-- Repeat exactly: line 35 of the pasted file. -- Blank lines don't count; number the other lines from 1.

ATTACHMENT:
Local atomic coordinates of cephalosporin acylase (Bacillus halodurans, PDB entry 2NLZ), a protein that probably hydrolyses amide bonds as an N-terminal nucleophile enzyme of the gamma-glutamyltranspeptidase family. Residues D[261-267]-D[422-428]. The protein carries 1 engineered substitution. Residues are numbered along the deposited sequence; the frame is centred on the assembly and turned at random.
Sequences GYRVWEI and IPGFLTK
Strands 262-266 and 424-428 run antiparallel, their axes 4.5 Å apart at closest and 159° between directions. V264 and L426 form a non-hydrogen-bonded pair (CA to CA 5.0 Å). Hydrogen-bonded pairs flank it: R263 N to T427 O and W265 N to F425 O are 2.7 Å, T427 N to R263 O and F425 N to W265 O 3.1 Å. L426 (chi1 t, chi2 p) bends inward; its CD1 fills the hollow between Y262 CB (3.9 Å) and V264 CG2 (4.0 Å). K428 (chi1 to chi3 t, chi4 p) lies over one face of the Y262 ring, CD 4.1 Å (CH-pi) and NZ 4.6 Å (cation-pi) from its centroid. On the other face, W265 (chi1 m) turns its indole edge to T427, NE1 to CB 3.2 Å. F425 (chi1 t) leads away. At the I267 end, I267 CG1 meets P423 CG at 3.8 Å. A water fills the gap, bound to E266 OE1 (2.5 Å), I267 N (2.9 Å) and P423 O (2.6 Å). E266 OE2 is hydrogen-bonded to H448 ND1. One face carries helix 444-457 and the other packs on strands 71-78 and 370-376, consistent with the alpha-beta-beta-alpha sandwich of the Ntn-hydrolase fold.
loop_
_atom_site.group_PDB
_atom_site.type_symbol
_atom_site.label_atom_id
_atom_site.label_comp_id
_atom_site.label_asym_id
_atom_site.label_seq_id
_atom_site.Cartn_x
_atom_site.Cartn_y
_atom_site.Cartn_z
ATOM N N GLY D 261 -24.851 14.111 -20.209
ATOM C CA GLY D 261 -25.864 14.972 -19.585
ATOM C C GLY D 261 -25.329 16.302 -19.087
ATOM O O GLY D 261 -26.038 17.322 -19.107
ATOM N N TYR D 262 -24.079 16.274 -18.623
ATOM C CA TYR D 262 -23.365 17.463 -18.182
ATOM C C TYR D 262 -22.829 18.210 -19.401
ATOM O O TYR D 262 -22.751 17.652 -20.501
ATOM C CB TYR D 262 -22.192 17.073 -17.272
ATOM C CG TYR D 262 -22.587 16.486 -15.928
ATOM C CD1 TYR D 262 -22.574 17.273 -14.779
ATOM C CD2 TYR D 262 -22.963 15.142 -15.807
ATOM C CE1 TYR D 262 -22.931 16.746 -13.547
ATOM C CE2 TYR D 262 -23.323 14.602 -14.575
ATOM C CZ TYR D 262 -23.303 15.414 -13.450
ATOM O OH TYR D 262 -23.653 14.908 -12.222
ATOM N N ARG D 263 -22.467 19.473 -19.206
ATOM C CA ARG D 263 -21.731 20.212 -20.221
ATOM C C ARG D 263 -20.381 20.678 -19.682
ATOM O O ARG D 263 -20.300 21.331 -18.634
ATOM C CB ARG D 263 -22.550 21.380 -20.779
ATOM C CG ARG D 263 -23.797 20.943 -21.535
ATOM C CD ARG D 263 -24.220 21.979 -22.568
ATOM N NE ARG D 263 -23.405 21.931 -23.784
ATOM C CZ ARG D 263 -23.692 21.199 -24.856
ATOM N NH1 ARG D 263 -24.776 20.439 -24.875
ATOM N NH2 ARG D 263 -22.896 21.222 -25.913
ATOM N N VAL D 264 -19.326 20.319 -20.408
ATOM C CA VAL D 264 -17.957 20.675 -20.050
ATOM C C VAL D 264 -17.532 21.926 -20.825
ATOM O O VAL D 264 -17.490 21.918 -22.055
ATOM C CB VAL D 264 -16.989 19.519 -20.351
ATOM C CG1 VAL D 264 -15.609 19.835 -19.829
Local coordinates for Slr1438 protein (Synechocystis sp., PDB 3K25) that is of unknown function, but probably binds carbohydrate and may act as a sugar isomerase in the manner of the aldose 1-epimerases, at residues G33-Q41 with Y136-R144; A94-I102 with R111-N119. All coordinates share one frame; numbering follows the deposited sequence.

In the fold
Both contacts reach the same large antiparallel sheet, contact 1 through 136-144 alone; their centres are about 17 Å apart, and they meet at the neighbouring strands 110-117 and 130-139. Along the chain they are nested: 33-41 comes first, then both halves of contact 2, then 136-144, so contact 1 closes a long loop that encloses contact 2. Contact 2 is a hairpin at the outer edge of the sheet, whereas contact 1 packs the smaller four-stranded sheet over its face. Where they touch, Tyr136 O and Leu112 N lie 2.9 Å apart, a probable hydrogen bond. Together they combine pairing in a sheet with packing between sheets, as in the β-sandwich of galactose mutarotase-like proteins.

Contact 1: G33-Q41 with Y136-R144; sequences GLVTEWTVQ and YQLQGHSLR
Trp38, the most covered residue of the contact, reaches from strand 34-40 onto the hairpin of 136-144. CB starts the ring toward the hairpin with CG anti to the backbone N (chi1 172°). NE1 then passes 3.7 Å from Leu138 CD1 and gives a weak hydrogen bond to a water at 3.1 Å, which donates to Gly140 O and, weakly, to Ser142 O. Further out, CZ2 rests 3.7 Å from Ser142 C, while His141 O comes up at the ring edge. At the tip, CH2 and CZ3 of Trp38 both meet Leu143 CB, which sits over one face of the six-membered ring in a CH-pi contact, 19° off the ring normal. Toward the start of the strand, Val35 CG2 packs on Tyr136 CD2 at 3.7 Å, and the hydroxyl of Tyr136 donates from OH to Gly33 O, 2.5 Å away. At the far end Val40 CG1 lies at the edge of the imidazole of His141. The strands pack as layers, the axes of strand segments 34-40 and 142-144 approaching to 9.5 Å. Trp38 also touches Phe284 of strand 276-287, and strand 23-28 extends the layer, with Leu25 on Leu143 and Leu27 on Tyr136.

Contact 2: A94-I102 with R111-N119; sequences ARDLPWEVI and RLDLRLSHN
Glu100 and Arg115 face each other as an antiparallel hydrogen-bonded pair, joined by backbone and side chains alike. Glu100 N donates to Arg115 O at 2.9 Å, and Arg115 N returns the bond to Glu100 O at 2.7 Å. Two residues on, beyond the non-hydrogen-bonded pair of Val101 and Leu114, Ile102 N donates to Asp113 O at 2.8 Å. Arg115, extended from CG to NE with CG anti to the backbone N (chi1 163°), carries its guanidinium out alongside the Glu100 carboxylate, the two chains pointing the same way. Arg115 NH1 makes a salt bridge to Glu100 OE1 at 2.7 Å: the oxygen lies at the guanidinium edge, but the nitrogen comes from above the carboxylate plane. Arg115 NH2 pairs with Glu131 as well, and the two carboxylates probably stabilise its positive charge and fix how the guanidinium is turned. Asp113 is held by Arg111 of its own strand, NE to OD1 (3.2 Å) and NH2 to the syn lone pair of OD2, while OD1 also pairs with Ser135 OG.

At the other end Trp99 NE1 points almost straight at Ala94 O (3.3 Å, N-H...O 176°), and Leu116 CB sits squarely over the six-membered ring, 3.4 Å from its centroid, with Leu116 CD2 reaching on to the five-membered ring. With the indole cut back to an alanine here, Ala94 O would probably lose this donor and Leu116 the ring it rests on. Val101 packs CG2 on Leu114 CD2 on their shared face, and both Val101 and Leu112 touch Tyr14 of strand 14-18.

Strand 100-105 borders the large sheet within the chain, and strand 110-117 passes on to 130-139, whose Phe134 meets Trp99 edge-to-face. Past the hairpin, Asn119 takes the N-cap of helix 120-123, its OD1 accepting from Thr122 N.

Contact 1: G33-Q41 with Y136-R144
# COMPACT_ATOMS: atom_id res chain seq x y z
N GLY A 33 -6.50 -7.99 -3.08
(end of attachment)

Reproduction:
ATOM C CG ARG D 263 -23.797 20.943 -21.535